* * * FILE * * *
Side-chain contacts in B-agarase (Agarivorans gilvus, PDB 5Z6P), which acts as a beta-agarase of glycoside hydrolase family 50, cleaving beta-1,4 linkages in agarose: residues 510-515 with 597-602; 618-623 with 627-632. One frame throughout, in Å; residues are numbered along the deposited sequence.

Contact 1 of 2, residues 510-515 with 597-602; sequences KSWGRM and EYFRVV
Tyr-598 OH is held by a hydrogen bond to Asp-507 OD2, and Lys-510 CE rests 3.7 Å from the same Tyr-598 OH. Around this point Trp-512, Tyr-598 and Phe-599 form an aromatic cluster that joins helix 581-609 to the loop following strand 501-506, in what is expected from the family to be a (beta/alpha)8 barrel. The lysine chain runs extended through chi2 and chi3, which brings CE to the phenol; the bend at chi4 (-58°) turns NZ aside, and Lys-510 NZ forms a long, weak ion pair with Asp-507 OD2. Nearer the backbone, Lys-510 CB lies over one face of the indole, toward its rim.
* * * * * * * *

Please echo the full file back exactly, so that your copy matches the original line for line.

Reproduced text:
Side-chain contacts in B-agarase (Agarivorans gilvus, PDB 5Z6P), which acts as a beta-agarase of glycoside hydrolase family 50, cleaving beta-1,4 linkages in agarose: residues 510-515 with 597-602; 618-623 with 627-632. One frame throughout, in Å; residues are numbered along the deposited sequence.

Contact 1 of 2, residues 510-515 with 597-602; sequences KSWGRM and EYFRVV
Tyr-598 OH is held by a hydrogen bond to Asp-507 OD2, and Lys-510 CE rests 3.7 Å from the same Tyr-598 OH. Around this point Trp-512, Tyr-598 and Phe-599 form an aromatic cluster that joins helix 581-609 to the loop following strand 501-506, in what is expected from the family to be a (beta/alpha)8 barrel. The lysine chain runs extended through chi2 and chi3, which brings CE to the phenol; the bend at chi4 (-58°) turns NZ aside, and Lys-510 NZ forms a long, weak ion pair with Asp-507 OD2. Nearer the backbone, Lys-510 CB lies over one face of the indole, toward its rim.